A preliminary study of a composite sleep health score: associations with psychological distress, body mass index, and physical functioning in a low-income African American community

Amy S. DeSantis, Tamara Dubowitz, Bonnie Ghosh-Dastidar, Gerald P. Hunter, Matthew Buman, Daniel J. Buysse, Lauren Hale, Wendy M. Troxel

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    2 Scopus citations


    Objectives: Although multiple individual sleep measures (eg, sleep duration, satisfaction) have been linked to a wide range of physical and mental health conditions, scant research has examined how individual sleep dimensions may act independently or additively to influence health. The current study investigates associations of 5 sleep dimensions (duration, satisfaction, efficiency, timing, and regularity), analyzed separately and simultaneously, with psychological distress, body mass index, and physical functioning among a low-income, predominantly African American population. Design: We constructed a composite sleep health (SH) score from the sum of scores, representing “good’ and “poor” ranges of 5 sleep measures (range 0-5). Setting: Two low-income, predominantly African American neighborhoods in Pittsburgh. Participants: Participants included 738 community-dwelling adults (78% female and 98% black). Measurements: Actigraphy-based measures of sleep duration, regularity, timing, and efficiency, and self-reported sleep satisfaction. Outcomes included self-reported psychological distress, physical functioning, and measured body mass index (BMI). Results: Each 1-unit higher SH score was associated with 0.55-unit lower psychological distress score (range 0-24) and 2.23-unit higher physical functioning score. Participants with at least 2, 3, or 4 sleep dimensions in the “healthy” range, vs fewer, had lower psychological distress scores. Greater sleep satisfaction was associated with higher physical functioning, and longer sleep duration was associated with lower physical functioning. Neither the composite SH score nor any of the individual sleep dimensions were associated with BMI. Conclusions: Assessing multiple sleep dimensions may provide a more comprehensive understanding of associations of sleep with psychological distress than assessing any single sleep dimension. Although no sleep measures were related to BMI in the current sample, analyses should be replicated in other samples to determine generalizability.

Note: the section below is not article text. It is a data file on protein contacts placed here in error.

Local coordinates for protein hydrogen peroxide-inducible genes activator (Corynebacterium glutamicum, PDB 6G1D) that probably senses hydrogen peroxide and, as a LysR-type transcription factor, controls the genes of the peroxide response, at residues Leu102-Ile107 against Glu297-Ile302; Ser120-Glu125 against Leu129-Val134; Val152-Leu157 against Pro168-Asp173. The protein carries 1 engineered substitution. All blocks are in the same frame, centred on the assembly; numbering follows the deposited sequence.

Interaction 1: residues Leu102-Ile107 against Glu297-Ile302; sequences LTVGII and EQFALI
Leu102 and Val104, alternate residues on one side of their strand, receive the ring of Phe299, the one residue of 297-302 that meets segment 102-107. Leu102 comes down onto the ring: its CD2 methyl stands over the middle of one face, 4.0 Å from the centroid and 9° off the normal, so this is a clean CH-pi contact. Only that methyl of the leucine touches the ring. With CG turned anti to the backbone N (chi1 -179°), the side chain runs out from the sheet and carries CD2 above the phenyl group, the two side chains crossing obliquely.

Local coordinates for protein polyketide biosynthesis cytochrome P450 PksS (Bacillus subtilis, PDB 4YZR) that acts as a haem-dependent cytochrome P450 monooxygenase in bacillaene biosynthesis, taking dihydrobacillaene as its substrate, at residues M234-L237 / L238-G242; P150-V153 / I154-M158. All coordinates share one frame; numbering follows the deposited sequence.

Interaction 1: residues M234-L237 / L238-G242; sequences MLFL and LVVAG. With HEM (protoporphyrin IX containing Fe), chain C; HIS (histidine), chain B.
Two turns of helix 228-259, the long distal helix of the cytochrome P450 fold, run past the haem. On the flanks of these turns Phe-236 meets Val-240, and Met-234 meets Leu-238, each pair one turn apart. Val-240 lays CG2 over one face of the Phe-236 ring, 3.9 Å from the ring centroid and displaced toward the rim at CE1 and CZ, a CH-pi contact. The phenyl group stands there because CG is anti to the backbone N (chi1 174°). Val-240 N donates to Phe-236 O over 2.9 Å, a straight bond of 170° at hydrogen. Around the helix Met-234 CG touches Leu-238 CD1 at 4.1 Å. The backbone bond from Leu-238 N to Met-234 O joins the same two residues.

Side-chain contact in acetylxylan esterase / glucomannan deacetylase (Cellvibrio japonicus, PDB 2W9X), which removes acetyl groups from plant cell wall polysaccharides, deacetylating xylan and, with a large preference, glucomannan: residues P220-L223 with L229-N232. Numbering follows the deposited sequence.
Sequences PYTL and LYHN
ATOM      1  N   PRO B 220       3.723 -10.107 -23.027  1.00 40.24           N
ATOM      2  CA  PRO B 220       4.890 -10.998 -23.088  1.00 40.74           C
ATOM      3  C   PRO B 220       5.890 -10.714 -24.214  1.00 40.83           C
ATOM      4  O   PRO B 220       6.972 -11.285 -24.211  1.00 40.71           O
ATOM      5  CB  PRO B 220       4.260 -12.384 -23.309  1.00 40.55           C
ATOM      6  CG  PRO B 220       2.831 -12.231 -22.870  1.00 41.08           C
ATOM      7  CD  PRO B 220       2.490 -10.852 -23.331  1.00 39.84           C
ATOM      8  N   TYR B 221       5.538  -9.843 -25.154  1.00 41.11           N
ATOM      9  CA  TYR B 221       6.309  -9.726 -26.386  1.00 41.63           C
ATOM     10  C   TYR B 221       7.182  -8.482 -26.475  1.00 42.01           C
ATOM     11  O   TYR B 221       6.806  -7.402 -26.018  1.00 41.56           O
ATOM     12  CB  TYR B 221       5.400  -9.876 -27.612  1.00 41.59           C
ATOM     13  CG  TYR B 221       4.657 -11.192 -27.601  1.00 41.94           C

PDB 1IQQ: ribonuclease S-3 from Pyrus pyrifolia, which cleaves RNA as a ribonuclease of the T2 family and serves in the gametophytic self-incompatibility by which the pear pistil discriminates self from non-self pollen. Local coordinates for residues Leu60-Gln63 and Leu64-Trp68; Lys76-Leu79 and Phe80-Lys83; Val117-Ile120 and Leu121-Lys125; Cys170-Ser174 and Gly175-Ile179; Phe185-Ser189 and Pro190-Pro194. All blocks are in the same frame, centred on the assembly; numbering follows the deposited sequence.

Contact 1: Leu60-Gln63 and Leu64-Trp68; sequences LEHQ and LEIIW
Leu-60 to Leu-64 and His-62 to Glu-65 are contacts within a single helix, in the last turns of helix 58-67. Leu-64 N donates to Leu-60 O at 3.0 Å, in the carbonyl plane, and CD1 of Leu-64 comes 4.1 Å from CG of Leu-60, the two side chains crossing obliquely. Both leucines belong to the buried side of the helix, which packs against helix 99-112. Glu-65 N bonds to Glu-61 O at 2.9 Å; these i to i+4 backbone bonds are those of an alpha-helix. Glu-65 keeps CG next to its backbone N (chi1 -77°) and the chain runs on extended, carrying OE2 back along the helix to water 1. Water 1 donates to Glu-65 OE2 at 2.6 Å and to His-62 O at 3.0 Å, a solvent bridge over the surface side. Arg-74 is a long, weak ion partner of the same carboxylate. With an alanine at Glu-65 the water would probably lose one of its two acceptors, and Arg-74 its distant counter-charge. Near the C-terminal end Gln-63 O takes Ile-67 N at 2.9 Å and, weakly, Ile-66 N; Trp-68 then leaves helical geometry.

Original languageEnglish (US)
    JournalSleep Health
    StatePublished - Jan 1 2019



    • Actigraphy
    • Physical functioning
    • Psychological distress
    • Sleep health score

    ASJC Scopus subject areas

    • Behavioral Neuroscience

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